Collection Development Policy

Mission

Sherman Library is a research library focused on the history of the Pacific Southwest – including California, Arizona, Nevada, and adjoining areas of northern Mexico. The Library’s collections emphasize the dramatic growth and transformation of the Pacific Southwest since 11850. Sherman Library acquires, organizes, and preserves books, manuscripts, maps, photographs and other historical materials.  The Library serves all segments of the research community, specifically  scholars using original materials.  The Library is also committed to creating public programs, such as book talks, lectures and exhibits that highlight regional history.

Scope

The core of Sherman Library’s archival collections are the papers of Moses Hazeltine Sherman, records of companies Sherman invested in, and the papers of his business associates.  Sherman had a varied career that included working as a teacher, government official, real estate investor, railroad developer, and steamship company official.  Sherman’s business interests ranged across Arizona, Southern California and northern Mexico. Sherman’s career provides the general focus for Sherman Library’s collection areas, which concentrates on the development and change to the Pacific Southwest starting in the American period.  Specifically, Sherman Library seeks to preserve materials relating to land development, urban and suburban development, transportation systems, mineral rights, and water use.  The library also seeks to preserve general historical materials about Orange County, CA.– especially Newport Beach.  Finally, Sherman Library holds the historical records of Sherman Library & Gardens.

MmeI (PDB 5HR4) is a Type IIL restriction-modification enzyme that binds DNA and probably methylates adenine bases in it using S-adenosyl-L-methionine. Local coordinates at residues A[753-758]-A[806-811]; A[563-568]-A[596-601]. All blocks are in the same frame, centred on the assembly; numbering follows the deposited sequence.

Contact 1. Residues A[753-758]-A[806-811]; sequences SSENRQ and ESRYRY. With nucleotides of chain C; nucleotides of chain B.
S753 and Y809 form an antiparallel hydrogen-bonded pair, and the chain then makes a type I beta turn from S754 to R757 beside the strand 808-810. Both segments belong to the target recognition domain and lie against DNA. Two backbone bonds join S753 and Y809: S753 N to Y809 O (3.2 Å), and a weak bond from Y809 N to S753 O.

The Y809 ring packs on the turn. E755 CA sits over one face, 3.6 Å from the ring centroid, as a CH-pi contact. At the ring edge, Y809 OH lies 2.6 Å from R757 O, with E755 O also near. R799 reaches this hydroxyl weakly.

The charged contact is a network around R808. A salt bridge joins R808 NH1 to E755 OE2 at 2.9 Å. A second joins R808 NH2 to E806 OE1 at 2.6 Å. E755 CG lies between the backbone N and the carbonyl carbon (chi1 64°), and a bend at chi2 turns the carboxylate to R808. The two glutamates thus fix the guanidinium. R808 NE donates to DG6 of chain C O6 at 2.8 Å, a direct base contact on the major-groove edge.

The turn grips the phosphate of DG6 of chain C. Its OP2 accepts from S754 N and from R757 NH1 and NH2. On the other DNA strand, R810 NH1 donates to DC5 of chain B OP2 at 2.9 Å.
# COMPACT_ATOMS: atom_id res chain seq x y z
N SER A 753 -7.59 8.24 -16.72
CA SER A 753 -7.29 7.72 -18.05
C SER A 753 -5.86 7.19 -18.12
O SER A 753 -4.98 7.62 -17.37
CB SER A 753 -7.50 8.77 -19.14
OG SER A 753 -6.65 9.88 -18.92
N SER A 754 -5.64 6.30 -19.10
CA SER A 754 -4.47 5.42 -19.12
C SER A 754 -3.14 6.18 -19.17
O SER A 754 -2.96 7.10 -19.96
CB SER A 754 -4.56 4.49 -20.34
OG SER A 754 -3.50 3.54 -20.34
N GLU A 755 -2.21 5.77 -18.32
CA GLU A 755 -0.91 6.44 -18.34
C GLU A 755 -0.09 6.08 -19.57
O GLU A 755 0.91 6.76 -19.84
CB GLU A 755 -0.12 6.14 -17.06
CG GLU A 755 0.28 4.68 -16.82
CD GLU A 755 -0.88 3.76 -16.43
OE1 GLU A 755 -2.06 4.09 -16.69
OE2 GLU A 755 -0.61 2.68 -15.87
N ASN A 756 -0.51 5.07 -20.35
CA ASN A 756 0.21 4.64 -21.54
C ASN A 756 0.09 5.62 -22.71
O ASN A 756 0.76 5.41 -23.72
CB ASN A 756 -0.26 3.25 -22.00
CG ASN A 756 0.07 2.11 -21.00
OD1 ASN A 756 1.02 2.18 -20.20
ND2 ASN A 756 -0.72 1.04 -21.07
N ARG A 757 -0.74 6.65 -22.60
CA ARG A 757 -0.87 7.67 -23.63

Types of Materials

Sherman Library collects archival materials in a variety of formats, including:

 

  • Textual records
  • Photographs
  • Maps
  • Graphic materials, such posters
  • Ephemera

 

Considerations in Accepting Donations

Before accepting donations the Library Director will consider:

 

  • Does the collection fall within the collecting scope.
  • Does the library have adequate space and resources to adequately preserve and make the materials available to the public.
  • Does the material come with onerous restrictions or expectations.  Factors that may be considered include unusual access restrictions that limit public use or expectations of processing or scanning beyond available resources.

What the Library Does Not Collect

Sherman Library does not collect materials that are out of our stated geographic or subject collecting areas.  As a general rule, Sherman Library does not seek architectural records, motion pictures and video or electronic records, unless these materials come with adequate resources to preserve and make them available for research.

Deaccessioning

Material selected to be deaccessioned may be returned to the donor (based on donor agreements), transferred to a more appropriate repository, or discarded. 

Consideration to take into account before deaccessioning any collection include:

  • Does the collection fall within the library’s collecting emphasis.
  • Are there any restrictions on the materials imposed by the donor
  • Are copies of the material available at other research institutions.
  • Has the material deteriorated in such a way that it cannot be reproduced or is beyond being useful due to its condition? 
  • Have the materials been subjected to poor environmental conditions, resulting in mold, water damage, fire damage, or show evidence of being exposed to rodents/pests?